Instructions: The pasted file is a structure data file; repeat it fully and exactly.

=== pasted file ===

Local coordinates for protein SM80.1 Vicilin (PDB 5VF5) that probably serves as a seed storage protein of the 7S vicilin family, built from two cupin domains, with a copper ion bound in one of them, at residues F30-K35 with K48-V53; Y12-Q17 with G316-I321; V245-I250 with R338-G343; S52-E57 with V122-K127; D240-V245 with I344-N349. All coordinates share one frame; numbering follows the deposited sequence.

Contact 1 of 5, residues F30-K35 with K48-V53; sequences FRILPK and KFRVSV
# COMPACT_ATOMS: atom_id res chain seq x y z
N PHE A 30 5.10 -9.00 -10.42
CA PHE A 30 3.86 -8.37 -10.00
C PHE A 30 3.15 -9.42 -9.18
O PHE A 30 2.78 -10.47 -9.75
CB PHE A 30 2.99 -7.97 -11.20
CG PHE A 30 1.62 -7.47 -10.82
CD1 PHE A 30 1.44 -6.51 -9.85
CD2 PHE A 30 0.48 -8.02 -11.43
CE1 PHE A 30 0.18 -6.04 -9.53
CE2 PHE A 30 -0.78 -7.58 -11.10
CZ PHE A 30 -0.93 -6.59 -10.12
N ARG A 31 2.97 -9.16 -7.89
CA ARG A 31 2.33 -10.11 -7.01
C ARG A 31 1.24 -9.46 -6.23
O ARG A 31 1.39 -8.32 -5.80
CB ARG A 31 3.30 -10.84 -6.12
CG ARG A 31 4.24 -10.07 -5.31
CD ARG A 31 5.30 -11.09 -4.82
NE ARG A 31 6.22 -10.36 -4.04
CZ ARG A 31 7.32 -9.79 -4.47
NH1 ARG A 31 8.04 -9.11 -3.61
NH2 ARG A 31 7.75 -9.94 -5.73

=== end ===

Local coordinates for protein SM80.1 Vicilin (PDB 5VF5) that probably serves as a seed storage protein of the 7S vicilin family, built from two cupin domains, with a copper ion bound in one of them, at residues F30-K35 with K48-V53; Y12-Q17 with G316-I321; V245-I250 with R338-G343; S52-E57 with V122-K127; D240-V245 with I344-N349. All coordinates share one frame; numbering follows the deposited sequence.

Contact 1 of 5, residues F30-K35 with K48-V53; sequences FRILPK and KFRVSV
# COMPACT_ATOMS: atom_id res chain seq x y z
N PHE A 30 5.10 -9.00 -10.42
CA PHE A 30 3.86 -8.37 -10.00
C PHE A 30 3.15 -9.42 -9.18
O PHE A 30 2.78 -10.47 -9.75
CB PHE A 30 2.99 -7.97 -11.20
CG PHE A 30 1.62 -7.47 -10.82
CD1 PHE A 30 1.44 -6.51 -9.85
CD2 PHE A 30 0.48 -8.02 -11.43
CE1 PHE A 30 0.18 -6.04 -9.53
CE2 PHE A 30 -0.78 -7.58 -11.10
CZ PHE A 30 -0.93 -6.59 -10.12
N ARG A 31 2.97 -9.16 -7.89
CA ARG A 31 2.33 -10.11 -7.01
C ARG A 31 1.24 -9.46 -6.23
O ARG A 31 1.39 -8.32 -5.80
CB ARG A 31 3.30 -10.84 -6.12
CG ARG A 31 4.24 -10.07 -5.31
CD ARG A 31 5.30 -11.09 -4.82
NE ARG A 31 6.22 -10.36 -4.04
CZ ARG A 31 7.32 -9.79 -4.47
NH1 ARG A 31 8.04 -9.11 -3.61
NH2 ARG A 31 7.75 -9.94 -5.73